Later the two of them would zip around Los Angeles together. “We went pretty fast — as fast as you can safely go without getting arrested — and we’d ride and then stop and trade cars. He liked that, and I knew he liked it. I guess that was the first thing that softened him.”

From early morning until late at night, Dominis followed McQueen through his action-packed days: camping with his buddies, racing his various vehicles, playing with his family, tooling around Hollywood. Even back then, Dominis says, he had to be mindful that his constant presence did not become irritating.

“Movie stars, they weren’t used to giving up a lot of time,” he says. “But I sort of relaxed in the beginning and didn’t bother them every time they turned around, and they began to get used to me being there.

In 1963 McQueen had been married to Neile Adams for seven years (they had two young children) but the spark between them was still very much alive. “They were always necking!” says Dominis, who also remarked upon their childlike way with each other in notes he filed for LIFE’s editors back in ’63: “They chase each other around,” he wrote, “as though it were going out of style.”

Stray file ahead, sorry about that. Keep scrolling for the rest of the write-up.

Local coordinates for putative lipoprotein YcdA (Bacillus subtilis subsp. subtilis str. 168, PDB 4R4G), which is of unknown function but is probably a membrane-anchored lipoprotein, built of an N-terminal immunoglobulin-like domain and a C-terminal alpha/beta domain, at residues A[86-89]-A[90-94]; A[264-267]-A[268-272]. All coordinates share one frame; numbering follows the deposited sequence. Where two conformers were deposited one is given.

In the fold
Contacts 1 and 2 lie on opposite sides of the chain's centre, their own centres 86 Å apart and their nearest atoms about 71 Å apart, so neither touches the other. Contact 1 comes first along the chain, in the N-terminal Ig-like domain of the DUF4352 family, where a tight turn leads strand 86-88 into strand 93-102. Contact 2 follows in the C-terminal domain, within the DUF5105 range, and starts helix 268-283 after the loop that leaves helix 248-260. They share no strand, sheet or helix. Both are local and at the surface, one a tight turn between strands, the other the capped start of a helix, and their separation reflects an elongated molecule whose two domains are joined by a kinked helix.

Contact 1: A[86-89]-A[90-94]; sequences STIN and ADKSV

“With strangers, I can’t breathe,” McQueen told LIFE. “But I dig my old lady.”

“I was very surprised” when Steve and Neile divorced in 1972, Dominis says. “But I lived in New York, and I never saw them [after the shoot was over]. We weren’t real friends, but we were friendly. They liked me, and they had a silver mug made: ‘To John Dominis, for work beyond the call of duty.’ I’ve still got it today.”

At the beginning of the LIFE shoot, McQueen participated in a 500-mile, two-day dirt bike race across the Mojave Desert.

“These people are not the wild motorcycle bums who go roaring through town a la Brando [in The Wild One],” wrote Dominis in his notes. “Rather they comprise doctors, lawyers, businessmen, mechanics, and others who enjoy the competition and the open country.”

Not only was he one of the few competitors to complete the race, LIFE reported, but he also led his amateur class for most of the way, until his bike broke down three miles from the finish.

“He liked camping, he liked rugged things, he liked firing a gun,” says Dominis. (“I’d rather wake up in the middle of nowhere than in any city on earth,” he told LIFE.)